“I had been hired by a mentor of mine, and we were treating a lot of HIV-positive patients, which is my specialty,” Spinelli explains. “And I felt, as a young gay man myself, there wasn’t a resource. I felt like there wasn’t this book that I could just go to and see ‘what do I do if I’m a gay man.’”

He began publishing articles, and soon felt he had enough material for a manual. He approached the publishers of The Advocate, the oldest gay magazine in the US, and they agreed to co-brand the manual.

The abuser returns

In 2011, Spinelli learned that his former abuser was not only still tormenting young children, but he was living with three mentally challenged teens he had “adopted,” had written a book on the subject, and was being touted as the devoted father of the year with an appearance on “The Today Show.” Spinelli’s nightmare returned.

“All I kept thinking about was all the children we could have saved if my parents and the scoutmasters had gone to the police,” Spinelli recalls. “These people are sociopaths. They do not see what they’re doing as wrong; that’s what’s so damaging. And I think that’s what we don’t really understand. Right now, we’re focusing on the fact that the Boy Scouts of America don’t want to allow gay leaders, because they’re afraid they’re going to molest boys. We have to really differentiate child molestation and pedophilia from homosexuality. Men who molest boys are not gay: they’re child molesters.”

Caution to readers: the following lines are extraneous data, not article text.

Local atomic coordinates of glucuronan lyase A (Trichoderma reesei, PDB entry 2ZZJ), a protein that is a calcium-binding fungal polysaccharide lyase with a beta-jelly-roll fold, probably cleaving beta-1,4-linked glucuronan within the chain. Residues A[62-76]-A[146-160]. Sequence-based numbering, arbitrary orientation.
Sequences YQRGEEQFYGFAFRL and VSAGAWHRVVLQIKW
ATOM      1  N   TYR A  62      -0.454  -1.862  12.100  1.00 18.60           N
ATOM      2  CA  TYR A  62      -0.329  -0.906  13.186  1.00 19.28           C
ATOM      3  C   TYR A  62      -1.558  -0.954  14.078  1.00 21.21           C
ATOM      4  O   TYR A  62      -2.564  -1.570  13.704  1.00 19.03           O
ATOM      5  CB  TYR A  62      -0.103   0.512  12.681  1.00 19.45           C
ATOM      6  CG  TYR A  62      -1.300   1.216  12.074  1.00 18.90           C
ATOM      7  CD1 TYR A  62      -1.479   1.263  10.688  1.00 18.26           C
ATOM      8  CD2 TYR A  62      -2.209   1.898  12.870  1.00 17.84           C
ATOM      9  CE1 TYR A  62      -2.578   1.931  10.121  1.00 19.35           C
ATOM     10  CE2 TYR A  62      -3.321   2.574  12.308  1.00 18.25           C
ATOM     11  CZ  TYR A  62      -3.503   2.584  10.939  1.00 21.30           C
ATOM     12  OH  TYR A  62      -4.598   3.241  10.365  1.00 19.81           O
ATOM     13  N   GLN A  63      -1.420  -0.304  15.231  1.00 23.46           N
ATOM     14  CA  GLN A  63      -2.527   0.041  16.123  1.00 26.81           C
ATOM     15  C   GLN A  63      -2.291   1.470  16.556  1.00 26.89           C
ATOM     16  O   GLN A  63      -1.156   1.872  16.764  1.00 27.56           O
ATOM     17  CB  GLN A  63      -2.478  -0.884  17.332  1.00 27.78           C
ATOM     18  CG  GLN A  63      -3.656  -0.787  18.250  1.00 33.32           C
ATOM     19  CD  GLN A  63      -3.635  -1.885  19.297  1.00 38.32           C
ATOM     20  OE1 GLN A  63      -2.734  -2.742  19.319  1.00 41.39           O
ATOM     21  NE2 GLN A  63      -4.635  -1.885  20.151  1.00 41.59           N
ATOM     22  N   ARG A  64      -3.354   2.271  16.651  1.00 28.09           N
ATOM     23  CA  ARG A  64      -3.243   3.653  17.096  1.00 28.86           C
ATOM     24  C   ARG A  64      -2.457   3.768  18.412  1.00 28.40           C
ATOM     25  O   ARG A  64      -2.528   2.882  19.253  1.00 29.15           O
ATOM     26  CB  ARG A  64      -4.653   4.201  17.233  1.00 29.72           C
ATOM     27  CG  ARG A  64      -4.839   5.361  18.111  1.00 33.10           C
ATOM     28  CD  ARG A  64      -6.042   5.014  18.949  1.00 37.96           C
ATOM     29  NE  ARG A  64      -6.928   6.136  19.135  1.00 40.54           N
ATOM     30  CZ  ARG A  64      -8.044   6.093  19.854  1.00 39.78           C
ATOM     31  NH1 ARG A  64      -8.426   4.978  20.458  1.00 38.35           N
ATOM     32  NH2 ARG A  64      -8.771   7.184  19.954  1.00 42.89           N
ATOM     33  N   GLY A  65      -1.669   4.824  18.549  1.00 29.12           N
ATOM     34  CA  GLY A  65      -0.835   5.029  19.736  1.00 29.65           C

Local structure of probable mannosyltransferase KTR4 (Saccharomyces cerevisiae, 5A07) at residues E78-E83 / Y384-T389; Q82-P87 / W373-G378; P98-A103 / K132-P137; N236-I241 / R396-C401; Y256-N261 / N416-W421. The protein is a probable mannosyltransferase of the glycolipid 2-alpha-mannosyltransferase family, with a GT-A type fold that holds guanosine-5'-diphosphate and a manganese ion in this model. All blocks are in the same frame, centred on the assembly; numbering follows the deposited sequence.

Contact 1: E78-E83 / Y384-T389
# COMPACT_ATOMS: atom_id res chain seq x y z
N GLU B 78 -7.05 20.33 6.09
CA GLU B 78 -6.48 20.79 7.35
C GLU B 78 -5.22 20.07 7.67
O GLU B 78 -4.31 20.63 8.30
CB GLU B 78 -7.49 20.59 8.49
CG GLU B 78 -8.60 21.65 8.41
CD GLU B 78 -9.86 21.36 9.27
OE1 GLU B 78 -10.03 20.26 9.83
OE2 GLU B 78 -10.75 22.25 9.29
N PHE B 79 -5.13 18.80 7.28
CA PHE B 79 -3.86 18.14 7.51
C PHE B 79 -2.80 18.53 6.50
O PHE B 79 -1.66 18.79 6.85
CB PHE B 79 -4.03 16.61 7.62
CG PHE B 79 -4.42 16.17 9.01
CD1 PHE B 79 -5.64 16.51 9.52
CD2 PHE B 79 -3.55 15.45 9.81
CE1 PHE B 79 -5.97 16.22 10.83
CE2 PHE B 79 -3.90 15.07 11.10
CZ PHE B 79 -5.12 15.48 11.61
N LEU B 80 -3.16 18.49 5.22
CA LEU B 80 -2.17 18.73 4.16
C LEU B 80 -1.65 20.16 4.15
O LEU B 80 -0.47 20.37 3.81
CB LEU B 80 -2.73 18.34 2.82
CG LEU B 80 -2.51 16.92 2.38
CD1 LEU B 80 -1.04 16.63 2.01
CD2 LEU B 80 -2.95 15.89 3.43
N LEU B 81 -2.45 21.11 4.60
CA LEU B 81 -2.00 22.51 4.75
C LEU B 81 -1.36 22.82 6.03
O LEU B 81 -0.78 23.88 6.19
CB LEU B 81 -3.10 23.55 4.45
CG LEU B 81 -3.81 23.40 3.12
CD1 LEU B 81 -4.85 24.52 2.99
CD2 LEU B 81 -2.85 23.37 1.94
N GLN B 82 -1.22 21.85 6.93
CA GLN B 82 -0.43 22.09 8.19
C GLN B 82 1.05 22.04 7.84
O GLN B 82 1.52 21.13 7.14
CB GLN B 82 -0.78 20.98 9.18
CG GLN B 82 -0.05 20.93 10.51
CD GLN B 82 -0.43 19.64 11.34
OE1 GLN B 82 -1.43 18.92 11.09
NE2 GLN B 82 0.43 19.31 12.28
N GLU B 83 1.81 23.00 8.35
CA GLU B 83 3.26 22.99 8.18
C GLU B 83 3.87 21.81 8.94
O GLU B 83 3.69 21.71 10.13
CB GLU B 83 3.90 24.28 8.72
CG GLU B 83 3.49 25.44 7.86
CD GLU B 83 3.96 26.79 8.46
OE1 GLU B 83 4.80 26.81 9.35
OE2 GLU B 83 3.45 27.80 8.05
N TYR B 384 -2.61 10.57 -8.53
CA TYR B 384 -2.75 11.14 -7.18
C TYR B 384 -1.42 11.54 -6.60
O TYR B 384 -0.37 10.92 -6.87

Spinelli pursued his molester through a grindingly slow legal system to make certain justice was served. Doing so, and publishing his account of the journey, Pee-Shy (Kensington Books, December 2013), forced Spinelli to confront his past while straining his relationship with his partner.

But in November 2011, justice was served. William Fox, a retired NYPD officer, was sentenced to 35 years in jail for sexually abusing his two adopted sons and another child. Spinelli had finally achieved closure.

“I used to carry [the molestation] around with me in everything I did,” Spinelli acknowledges. “Obviously, I had a very difficult time using restaurants. I had a very difficult time with social interactions with other adults, especially colleagues; just looking someone in the eye, shaking their hand, saying hello, presenting myself with authority—which as you know as a doctor you have to do. You have to be the authority.”

But now Spinelli says he’s able to put those memories in a suitcase of sorts that he keeps in the closet on a shelf. And every once in a while he takes down that suitcase and looks in it and remembers, and learns.

“But I know I can just put it away,” he adds. “I don’t carry it with me every day any more.”

Growing old together

Spinelli looks back over his 13-year career as a physician and says the most rewarding aspect of what he does is growing older with his patients.

“Whenever I see a patient, I feel like, oh, we’ve grown old together and I’m taking care of you,” Spinelli says. “And I think that’s one of the most precious things about being a doctor, is that someone has invited you into their world and they’re trusting you to take care of them. I think that is an amazing accomplishment.”